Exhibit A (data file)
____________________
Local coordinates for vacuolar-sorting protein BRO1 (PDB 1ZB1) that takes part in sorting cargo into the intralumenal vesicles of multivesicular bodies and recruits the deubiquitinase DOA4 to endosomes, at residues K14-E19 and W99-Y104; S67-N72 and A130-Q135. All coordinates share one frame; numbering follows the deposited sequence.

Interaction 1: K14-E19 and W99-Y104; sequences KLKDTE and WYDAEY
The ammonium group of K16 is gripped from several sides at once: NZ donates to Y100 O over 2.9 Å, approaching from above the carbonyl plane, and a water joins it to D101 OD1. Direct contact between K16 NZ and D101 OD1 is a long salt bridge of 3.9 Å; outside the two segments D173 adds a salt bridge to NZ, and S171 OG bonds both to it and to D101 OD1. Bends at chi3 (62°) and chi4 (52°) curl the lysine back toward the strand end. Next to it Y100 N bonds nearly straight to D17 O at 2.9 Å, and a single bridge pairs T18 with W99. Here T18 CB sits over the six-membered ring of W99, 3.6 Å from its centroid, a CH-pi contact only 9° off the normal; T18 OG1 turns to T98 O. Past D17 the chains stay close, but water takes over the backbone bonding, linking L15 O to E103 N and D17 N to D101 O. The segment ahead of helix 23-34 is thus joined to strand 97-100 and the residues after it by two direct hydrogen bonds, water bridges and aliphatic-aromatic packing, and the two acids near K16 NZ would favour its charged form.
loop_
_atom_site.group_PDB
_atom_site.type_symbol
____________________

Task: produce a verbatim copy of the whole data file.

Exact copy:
Local coordinates for vacuolar-sorting protein BRO1 (PDB 1ZB1) that takes part in sorting cargo into the intralumenal vesicles of multivesicular bodies and recruits the deubiquitinase DOA4 to endosomes, at residues K14-E19 and W99-Y104; S67-N72 and A130-Q135. All coordinates share one frame; numbering follows the deposited sequence.

Interaction 1: K14-E19 and W99-Y104; sequences KLKDTE and WYDAEY
The ammonium group of K16 is gripped from several sides at once: NZ donates to Y100 O over 2.9 Å, approaching from above the carbonyl plane, and a water joins it to D101 OD1. Direct contact between K16 NZ and D101 OD1 is a long salt bridge of 3.9 Å; outside the two segments D173 adds a salt bridge to NZ, and S171 OG bonds both to it and to D101 OD1. Bends at chi3 (62°) and chi4 (52°) curl the lysine back toward the strand end. Next to it Y100 N bonds nearly straight to D17 O at 2.9 Å, and a single bridge pairs T18 with W99. Here T18 CB sits over the six-membered ring of W99, 3.6 Å from its centroid, a CH-pi contact only 9° off the normal; T18 OG1 turns to T98 O. Past D17 the chains stay close, but water takes over the backbone bonding, linking L15 O to E103 N and D17 N to D101 O. The segment ahead of helix 23-34 is thus joined to strand 97-100 and the residues after it by two direct hydrogen bonds, water bridges and aliphatic-aromatic packing, and the two acids near K16 NZ would favour its charged form.
loop_
_atom_site.group_PDB
_atom_site.type_symbol